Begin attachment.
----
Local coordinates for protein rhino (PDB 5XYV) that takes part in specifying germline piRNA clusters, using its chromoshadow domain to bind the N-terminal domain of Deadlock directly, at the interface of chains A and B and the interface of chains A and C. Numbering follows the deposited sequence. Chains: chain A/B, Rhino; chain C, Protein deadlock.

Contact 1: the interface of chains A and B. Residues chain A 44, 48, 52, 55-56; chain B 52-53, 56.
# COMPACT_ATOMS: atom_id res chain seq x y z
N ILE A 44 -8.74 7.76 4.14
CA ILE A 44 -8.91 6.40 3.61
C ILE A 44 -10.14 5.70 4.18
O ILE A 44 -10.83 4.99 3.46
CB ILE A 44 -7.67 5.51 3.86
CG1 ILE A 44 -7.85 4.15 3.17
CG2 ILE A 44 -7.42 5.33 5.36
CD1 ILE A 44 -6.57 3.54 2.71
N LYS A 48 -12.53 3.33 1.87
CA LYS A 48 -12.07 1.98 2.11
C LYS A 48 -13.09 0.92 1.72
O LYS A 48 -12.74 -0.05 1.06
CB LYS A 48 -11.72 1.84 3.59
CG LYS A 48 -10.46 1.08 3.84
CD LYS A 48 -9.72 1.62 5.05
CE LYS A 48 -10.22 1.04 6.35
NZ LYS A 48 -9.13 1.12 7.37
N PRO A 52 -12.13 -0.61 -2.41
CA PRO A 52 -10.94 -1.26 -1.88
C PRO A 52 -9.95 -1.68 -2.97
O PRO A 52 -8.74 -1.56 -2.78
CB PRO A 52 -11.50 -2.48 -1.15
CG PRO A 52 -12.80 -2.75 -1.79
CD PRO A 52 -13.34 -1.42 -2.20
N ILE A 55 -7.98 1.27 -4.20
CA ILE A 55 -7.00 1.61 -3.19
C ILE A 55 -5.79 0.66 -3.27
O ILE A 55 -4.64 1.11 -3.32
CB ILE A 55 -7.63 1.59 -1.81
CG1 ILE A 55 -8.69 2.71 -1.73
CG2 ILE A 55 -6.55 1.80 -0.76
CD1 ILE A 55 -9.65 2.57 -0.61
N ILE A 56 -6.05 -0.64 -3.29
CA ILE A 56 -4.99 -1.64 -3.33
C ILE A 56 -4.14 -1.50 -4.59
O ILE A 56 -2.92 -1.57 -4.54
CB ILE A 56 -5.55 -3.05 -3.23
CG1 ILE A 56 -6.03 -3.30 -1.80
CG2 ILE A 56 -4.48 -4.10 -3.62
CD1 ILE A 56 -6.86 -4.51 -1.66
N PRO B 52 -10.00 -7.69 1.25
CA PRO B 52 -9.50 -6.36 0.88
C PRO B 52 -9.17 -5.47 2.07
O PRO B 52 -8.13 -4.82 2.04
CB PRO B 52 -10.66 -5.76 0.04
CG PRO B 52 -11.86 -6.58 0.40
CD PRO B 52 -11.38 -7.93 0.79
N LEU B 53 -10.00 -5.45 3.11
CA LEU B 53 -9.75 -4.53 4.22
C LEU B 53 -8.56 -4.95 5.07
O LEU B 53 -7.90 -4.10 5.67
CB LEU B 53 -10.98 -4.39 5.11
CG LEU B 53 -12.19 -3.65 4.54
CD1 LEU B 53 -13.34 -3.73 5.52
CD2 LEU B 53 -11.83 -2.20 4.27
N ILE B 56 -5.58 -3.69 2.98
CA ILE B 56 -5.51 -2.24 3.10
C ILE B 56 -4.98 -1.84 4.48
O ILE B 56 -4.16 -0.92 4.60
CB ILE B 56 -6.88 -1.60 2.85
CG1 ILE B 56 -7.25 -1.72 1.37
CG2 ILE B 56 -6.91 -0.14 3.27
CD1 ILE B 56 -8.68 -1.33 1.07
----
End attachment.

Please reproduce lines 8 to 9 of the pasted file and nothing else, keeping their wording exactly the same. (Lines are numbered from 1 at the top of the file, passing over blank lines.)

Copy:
CB ILE A 44 -7.67 5.51 3.86
CG1 ILE A 44 -7.85 4.15 3.17